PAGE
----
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Take Breaks and Allow Time for Check-ins

The authors suggest that the content be broken up into manageable pieces (this Key Concepts section provides a possible framework), and that students are allowed some time between segments to journal or engage in healthy self-care activities. During breaks, instructors can also attend to any students that are presenting with a concerning level of distress.

Choose Activities Intentionally

Though discomfort and self-reflection are necessary ingredients for cognitive and behavioral change to occur, the classroom space is not always the best venue for these important processes. Consequently, we encourage instructors to be very intentional in their selection of class activities and to ensure that the level of vulnerability expected of students match the level of established safety among group members and within the environment, and the available resources to promote emotion regulation, self care and any necessary follow-up.

Provide Resources for Support or for Ongoing Self-Care

Students should leave the trauma informed course(s) with resources that encourage selfcare and support, including possible free or reduced-cost therapists, self assessments related to compassion fatigue and vicarious trauma, available support groups, and self-care ideas/resources. See Concept 4 below for some possible self-care resources. For each of the established concepts below, the authors provide learning objectives, suggest key discussion topics, include available resources, and provide cautions related to specific content when necessary.

RESOURCES Texts and Manuscripts

Bath, H. (2008). The three pillars of trauma informed care. Reclaiming Children and Youth, 17-21. Black, T. (2006). Teaching trauma without traumatizing. Traumatology, 266-71. Bloom, S.L. (1994). The Sanctuary Model: Developing generic inpatient programs for the treatment of psychological trauma. Fallott, R.D. and Harris, M. (2009). Creating cultures of trauma informed care (CCTIC): A self-assessment and planning tool. Felitti and Anda, Relationship of Childhood Abuse and Household Dysfunction to Many of the Leading Causes of Death in Adults - The Adverse Childhood Experiences (ACE)

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Study, The American Journal of Preventive Medicine, May 1998 Volume 14, Issue 4, Pages 245–258 Lieberman, L. (n.d.). Walking the walk: Modeling trauma informed practice in the training environment. The Missouri Model- A Developmental Framework for Trauma Informed (2014) Felitti and Anda, Relationship of Childhood Abuse and Household Dysfunction to Many of the Leading Causes of Death in Adults - The Adverse Childhood Experiences (ACE) Study, The American Journal of Preventive Medicine, May 1998 Volume 14, Issue 4, Pages 245–258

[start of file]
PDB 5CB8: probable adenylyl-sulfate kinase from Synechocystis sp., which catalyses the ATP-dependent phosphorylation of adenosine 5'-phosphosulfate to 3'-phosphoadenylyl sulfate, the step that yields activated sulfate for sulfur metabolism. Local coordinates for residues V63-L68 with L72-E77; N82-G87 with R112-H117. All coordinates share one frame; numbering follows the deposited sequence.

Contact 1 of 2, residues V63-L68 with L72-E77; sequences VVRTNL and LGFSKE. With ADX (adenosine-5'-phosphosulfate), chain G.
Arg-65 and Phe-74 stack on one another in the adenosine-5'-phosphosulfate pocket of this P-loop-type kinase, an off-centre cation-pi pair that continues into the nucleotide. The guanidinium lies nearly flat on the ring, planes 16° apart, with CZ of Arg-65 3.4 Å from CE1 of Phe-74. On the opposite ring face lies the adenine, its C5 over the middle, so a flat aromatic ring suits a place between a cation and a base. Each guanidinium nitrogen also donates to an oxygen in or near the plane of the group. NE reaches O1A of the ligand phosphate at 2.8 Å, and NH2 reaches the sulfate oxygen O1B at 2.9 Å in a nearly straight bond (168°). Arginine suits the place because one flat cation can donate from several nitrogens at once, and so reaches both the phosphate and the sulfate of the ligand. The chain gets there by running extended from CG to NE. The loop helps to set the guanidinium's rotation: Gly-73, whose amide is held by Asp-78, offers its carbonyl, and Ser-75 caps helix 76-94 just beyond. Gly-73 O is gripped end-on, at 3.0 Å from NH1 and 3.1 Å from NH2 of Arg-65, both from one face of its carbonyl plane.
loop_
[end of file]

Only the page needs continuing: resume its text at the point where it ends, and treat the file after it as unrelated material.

Web Resource

The Sanctuary Institute

Presentation Slide Deck with Key Concepts

Following are the Five Key Concepts for a course or module. Each Key Concept includes Learning Objectives, Key Topics, the slide numbers covered and Resources for that concept. In addition, there is guidance on “Cautions,” or steps to help sensitively inform the class of potential impact of hearing the information. The slide deck is available in Appendix A.

KEY CONCEPT 1: The Impact of Adverse Childhood Experiences and Implications for Adulthood (slides 1-5) It is recommended that trainings that aim to build awareness about trauma begin with an introduction to The Adverse Childhood Experiences (ACE) Study (1998).

Learning Objectives

By the end of this segment students will be able to:

• Describe the ACE Study, including a general discussion of the origins, methods, and findings of the study

• Discuss the limitations of the study, including the lack of diversity among study participants

• Discuss the implications of this research

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Topic: Three Essential Components of the ACE Study The following should be discussed about the ACE Study:

1. Origins of the ACE Study (slide 1)

• Origins of the ACE Study, including Vincent Felitti’s work with obese women and his

recognition that the majority of his obese female patients had endured sexual abuse in childhood

• Felitti’s eventual partnership with Robert Anda of the CDC

2. Methods and Participants (slides 1,2)

• The largest epidemiological study of its kind • Calculating ACE Score: provide participants with an overview of how the ACE Score was calculated in the study

3. Findings (slides 3,4,5) • ACES are common

• The impact of ACES are pervasive (impact development, physical health, emotional/

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social/psychological functioning, genetics, early death)

• Now supported by a growing body of epidemiologic and neuro-scientific research, including data from a more diverse urban sample: the Philadelphia ACE Study

RESOURCES Web Resources AcesTooHigh.com

CDC.gov/violenceprevention/acestudy ACEsTooHigh.com/got-your-ace-score Philadelphia ACE Study (Philadelphia Expanded ACE, or Urban ACE Study)

Video

Nadine Burke Harris, TEDtalk: How Childhood Trauma Affects Health Across a Life